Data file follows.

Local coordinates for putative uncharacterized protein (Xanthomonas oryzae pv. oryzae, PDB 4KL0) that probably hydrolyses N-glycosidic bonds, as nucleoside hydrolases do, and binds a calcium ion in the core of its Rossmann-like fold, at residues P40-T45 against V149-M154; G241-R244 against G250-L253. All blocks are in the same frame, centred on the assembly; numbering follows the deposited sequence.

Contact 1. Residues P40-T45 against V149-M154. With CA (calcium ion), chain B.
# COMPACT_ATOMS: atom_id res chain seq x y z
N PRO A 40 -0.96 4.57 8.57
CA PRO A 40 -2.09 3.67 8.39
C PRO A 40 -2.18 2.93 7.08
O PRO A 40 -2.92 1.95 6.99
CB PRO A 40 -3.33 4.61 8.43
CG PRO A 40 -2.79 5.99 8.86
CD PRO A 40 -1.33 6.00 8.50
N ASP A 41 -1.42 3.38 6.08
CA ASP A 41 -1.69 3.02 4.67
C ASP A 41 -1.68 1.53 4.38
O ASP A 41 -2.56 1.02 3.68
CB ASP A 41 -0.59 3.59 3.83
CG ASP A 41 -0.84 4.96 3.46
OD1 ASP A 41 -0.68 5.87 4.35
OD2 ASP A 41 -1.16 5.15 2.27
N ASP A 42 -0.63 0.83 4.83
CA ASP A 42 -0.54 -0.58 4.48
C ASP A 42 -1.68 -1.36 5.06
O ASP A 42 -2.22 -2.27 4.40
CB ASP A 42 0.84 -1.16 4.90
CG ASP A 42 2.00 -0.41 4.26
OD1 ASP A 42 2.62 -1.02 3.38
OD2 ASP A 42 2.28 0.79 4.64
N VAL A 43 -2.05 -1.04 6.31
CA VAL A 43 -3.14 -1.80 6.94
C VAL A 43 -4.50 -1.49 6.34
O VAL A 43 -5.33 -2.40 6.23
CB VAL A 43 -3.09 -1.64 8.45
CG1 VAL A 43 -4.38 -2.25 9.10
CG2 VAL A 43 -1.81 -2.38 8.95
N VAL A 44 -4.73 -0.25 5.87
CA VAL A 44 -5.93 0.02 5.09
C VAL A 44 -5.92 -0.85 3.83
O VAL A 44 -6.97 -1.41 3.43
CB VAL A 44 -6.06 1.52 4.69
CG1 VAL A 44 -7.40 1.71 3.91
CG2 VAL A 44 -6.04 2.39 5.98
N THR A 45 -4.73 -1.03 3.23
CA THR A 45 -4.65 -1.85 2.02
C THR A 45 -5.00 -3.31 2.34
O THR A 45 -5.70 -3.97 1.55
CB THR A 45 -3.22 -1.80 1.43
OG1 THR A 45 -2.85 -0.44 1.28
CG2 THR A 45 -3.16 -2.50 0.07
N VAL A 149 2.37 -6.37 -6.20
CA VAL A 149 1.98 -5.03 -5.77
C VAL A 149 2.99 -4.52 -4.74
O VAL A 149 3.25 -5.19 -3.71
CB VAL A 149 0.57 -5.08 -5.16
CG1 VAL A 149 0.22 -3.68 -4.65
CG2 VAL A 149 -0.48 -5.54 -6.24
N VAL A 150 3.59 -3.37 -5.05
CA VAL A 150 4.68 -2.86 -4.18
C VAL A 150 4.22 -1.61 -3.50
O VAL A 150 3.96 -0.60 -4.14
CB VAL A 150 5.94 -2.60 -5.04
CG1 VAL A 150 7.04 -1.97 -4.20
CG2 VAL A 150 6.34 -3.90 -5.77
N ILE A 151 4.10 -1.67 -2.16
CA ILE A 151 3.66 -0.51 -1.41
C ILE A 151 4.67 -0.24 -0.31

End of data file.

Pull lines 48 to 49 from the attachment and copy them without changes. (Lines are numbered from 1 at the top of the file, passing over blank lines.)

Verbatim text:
N VAL A 149 2.37 -6.37 -6.20
CA VAL A 149 1.98 -5.03 -5.77